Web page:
View Full Version : Eucalyptus - issues with using it?
My mother in-law has a Eucalyptus (species unknown) that she wants reducing in height.
Has anyone any experience with working with this wood and are there any do's or don'ts?
Something to think about
Eucalyptus wood needs to be seasoned, and if properly seasoned, it contains similar qualities of other hardwoods. If not seasoned it will crack, check, and warp. Eucalyptus is a tree that absorbs tremendous amounts of water for growth; consequently, its composition is dense and virtually grainless. When it dries it shrivels because of the large water loss. - This is for Californian Eucalyptus, so it might not be the same.
Thanks for that. I assume then from your response (assuming that most eucalyptus behaves in a similar way) that it would be better to allow it to season prior to carving, bacause the shrink amount is an unknown quantity.
Yup pretty much - season it then carve.
But then I'm not an expert :confused:
You knew more than me which is expert enough.
Since eucalypts are native round here, they've been the wood I've used most to make stuff out of. Most of the wood in the bush round here is hardwood (or so I've found). Unofrtunately this means that I have more trouble working it into anything as shapely as I see on this site! My spoons and feathersticks etc. are very much the ugly ducklings in comparison to what I see here.
However I find that due to the oil content, eucalypt burns well.
You will be better off working with it when it is green, that is if you are going to shape anything with knives! When it is fully seasoned it can be as hard as iron! You can barely drive a nail into the stuff!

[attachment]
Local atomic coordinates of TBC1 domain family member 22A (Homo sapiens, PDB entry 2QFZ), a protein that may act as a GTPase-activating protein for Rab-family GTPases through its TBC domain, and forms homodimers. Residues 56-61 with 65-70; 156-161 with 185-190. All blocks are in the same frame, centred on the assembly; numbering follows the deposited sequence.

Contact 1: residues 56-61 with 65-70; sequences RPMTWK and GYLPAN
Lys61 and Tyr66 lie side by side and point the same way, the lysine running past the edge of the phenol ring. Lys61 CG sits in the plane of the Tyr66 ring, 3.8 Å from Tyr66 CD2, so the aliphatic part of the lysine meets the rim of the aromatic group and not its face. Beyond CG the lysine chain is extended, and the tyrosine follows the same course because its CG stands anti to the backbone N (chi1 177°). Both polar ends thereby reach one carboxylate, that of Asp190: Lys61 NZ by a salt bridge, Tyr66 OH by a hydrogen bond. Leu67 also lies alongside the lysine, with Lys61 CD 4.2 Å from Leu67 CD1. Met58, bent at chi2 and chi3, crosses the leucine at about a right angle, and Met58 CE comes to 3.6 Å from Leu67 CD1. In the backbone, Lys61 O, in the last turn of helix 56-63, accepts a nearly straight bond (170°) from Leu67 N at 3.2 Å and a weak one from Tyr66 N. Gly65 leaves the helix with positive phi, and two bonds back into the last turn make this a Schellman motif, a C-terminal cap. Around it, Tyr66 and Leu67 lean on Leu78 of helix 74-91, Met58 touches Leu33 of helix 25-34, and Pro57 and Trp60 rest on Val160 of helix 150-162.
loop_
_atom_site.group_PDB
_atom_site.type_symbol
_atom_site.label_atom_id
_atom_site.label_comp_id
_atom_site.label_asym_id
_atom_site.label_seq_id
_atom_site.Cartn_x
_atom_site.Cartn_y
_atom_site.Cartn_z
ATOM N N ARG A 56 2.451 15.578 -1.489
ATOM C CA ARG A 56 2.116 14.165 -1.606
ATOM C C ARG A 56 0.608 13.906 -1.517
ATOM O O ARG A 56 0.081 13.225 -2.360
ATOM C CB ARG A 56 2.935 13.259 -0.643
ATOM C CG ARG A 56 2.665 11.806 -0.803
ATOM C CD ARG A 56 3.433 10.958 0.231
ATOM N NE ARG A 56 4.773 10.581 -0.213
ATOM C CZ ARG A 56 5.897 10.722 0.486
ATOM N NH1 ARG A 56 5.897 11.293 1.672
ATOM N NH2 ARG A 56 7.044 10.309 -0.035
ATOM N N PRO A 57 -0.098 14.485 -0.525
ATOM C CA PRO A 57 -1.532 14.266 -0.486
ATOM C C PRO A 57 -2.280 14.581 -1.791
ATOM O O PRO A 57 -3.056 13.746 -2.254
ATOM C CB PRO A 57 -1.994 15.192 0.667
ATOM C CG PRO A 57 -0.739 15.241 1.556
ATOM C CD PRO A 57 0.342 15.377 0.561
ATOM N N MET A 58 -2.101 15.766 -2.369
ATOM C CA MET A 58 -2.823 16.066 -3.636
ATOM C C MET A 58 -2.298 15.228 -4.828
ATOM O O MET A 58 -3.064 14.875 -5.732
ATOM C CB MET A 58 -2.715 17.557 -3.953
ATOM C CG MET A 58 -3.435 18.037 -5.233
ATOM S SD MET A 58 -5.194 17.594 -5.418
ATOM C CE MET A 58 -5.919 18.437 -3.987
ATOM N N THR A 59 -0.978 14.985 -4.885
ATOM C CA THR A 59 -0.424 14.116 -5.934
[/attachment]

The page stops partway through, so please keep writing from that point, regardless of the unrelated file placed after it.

Slightly off topic, but have you ever had problems ordering knives to Oz? customs wise or anything?
Personally I've never tried.
We carved some things out of Eucalyptus when we were in Vicotia last year. I dont know of it made a difference, but it had not rained for about 4 months.
I found that working green to an almost finished article was quite easy, similar to something like alder or sycamore over here. When I tried later, the wood was a lot harder - but a sharp knife and some care was all that was needed. Possibly equivalent to some well seasoned plum.
I dont know about toxicity, but I have not used my spoon yet. I am assuming that since people use the oil for all sorts of things, and I will add a treatment before that, that it will be ok.
Some of the locals we met were concerned about splitting, but we had no problems. Then again, we were only working on small scale stuff.
Hope that helps
I never have any problems at all! Your package will be checked but it will come through ok! As long as it is not a switchblade or other knife type that is universally banned in all states, some examples might be gravity knives, punch daggers, butterfly knives etc. All useless crap anyway!! If they are bushcraft, hunting or general outdoor orientated designs they'll get through no worries!